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Re: st: comparison of diagnostic procedures


From   Roger Harbord <roger.harbord@bristol.ac.uk>
To   statalist@hsphsun2.harvard.edu
Subject   Re: st: comparison of diagnostic procedures
Date   Mon, 12 Sep 2005 17:45:35 +0100

-serrbar- should plot point estimates as well as CIs automatically so i'm a bit confused. With -twoway rcap- you'd have to overlay a scatter of the point estimates e.g. something like

. twoway rcap sens_lci sens_uci test || scatter sens_pt test


By the way i just noticed this in current issue of Statistics in Medicine which may be of relevance (haven't read it yet) :

Andriy I. Bandos, Howard E. Rockette, David Gur. A permutation test sensitive to differences in areas for comparing ROC curves from a paired design. Statistics in Medicine Volume 24, Issue 18 , Pages 2873 - 2893


--On 11 September 2005 19:40 +0100 Roger Newson <roger.newson@kcl.ac.uk> wrote:


You might possibly want to use the -senspec- package (downloadable from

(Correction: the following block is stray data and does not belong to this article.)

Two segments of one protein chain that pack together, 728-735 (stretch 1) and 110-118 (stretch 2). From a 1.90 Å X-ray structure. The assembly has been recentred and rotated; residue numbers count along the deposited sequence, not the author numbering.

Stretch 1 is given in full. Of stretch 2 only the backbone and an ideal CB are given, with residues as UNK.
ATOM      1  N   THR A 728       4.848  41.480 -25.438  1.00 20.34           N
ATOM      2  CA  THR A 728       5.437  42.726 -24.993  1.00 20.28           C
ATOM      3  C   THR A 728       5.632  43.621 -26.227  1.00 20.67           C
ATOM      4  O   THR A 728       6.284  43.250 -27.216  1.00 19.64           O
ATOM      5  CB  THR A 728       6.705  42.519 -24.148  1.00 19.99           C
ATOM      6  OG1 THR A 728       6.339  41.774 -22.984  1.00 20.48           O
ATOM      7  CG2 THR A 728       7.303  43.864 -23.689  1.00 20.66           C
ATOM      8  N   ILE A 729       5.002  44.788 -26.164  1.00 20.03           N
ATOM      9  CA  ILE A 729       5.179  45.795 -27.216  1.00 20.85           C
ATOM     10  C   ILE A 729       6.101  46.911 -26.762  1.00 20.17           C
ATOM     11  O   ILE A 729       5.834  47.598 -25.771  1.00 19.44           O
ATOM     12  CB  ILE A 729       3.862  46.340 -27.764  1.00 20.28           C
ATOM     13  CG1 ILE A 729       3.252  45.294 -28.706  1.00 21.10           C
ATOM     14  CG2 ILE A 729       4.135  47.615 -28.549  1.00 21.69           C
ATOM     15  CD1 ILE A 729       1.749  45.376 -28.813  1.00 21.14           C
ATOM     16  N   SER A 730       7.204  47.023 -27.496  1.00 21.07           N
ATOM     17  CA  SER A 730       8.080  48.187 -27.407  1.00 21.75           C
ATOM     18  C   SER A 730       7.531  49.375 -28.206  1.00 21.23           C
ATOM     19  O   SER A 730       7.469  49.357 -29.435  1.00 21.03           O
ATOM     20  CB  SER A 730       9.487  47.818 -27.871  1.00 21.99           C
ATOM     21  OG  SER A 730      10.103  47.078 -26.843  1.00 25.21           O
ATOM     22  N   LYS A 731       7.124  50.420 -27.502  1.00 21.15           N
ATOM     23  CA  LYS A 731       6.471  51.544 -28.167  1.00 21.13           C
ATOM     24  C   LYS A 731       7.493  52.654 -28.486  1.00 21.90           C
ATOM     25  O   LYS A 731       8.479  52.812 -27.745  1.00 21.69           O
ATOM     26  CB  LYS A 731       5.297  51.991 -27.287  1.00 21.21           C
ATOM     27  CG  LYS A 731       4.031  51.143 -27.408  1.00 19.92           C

SSC) to calculate sensitivities and specificities, and then calculate
their standard errors using the standard formulas.. A good overall
performance indicator for comparing two ROC curves is the ROC area, and
the difference between ROC areas (with confidence limits) can be
calculated using the -somersd- package (also downloadable from SSC)
together with -lincom-.

I hope this helps.

Roger


At 19:20 10/09/2005, you wrote:
Αρχικό μήνυμα από  Roger Harbord <roger.harbord@bristol.ac.uk>:
i tried to save the estimates with "parmest" but it is not possible
with "diagt". The graph options "serrbar" and "twoway rcap" can produce a
graph with the confidence intervals of the estimates but it is not
possible to
include the values of sensitivity or specificity.Any advice will be very
helpful.

Thank you a lot!



> Try -serrbar- or -twoway rcap-. However you'd need to first save the
> estimates and CIs as variables. Roger Newson's -parmest- package could
> be one way to do that, after which you could use his -eclplot- package
> (both available on SSC) as an alternative to -serrbar- or -twoway
> rcap-.
>
> Roger H.
>
> --On 08 September 2005 16:15 +0300 htzavara@med.uoa.gr wrote:
>